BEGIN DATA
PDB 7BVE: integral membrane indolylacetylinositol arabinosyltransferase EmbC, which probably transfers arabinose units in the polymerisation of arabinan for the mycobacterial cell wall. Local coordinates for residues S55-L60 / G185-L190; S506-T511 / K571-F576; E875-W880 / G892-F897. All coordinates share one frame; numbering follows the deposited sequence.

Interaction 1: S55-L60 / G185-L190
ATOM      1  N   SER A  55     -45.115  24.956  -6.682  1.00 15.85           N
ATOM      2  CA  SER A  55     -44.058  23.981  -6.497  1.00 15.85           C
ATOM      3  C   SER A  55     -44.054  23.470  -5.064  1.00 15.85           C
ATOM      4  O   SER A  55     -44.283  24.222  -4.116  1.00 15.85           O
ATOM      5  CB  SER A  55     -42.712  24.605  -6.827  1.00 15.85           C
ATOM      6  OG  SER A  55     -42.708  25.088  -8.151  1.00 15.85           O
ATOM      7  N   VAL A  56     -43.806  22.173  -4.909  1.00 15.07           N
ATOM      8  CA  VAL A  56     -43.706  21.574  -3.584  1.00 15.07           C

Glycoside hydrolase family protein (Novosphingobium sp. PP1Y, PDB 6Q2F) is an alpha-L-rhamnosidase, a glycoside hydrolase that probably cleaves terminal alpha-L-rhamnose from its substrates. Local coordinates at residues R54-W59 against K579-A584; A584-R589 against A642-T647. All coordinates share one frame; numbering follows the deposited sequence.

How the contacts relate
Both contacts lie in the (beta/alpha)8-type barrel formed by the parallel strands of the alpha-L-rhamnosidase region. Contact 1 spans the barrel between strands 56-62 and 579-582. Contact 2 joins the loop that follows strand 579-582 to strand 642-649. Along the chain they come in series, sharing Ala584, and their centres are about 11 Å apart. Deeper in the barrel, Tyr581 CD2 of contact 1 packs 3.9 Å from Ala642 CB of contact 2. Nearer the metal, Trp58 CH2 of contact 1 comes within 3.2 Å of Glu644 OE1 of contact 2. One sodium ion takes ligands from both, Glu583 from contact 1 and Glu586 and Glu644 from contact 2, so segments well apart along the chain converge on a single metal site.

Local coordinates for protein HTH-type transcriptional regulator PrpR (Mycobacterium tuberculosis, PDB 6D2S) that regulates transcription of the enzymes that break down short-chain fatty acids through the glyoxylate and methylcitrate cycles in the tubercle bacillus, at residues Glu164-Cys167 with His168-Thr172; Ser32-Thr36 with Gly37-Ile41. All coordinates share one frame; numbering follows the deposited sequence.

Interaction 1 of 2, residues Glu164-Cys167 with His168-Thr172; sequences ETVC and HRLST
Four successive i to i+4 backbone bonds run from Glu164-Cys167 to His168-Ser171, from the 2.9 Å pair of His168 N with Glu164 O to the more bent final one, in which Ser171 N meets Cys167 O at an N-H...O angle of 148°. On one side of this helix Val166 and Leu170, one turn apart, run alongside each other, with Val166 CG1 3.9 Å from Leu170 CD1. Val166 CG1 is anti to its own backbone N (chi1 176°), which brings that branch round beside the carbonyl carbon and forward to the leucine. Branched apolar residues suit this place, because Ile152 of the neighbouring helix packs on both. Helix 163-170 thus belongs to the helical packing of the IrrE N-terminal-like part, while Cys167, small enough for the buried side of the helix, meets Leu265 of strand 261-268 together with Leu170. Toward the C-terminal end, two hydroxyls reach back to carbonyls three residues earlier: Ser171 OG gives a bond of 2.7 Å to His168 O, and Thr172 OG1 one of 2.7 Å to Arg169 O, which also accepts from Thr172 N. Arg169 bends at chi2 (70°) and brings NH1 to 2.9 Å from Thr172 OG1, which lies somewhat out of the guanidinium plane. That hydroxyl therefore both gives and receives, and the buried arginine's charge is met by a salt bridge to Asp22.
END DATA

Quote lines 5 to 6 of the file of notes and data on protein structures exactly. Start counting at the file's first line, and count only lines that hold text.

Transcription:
ATOM      3  C   SER A  55     -44.054  23.470  -5.064  1.00 15.85           C
ATOM      4  O   SER A  55     -44.283  24.222  -4.116  1.00 15.85           O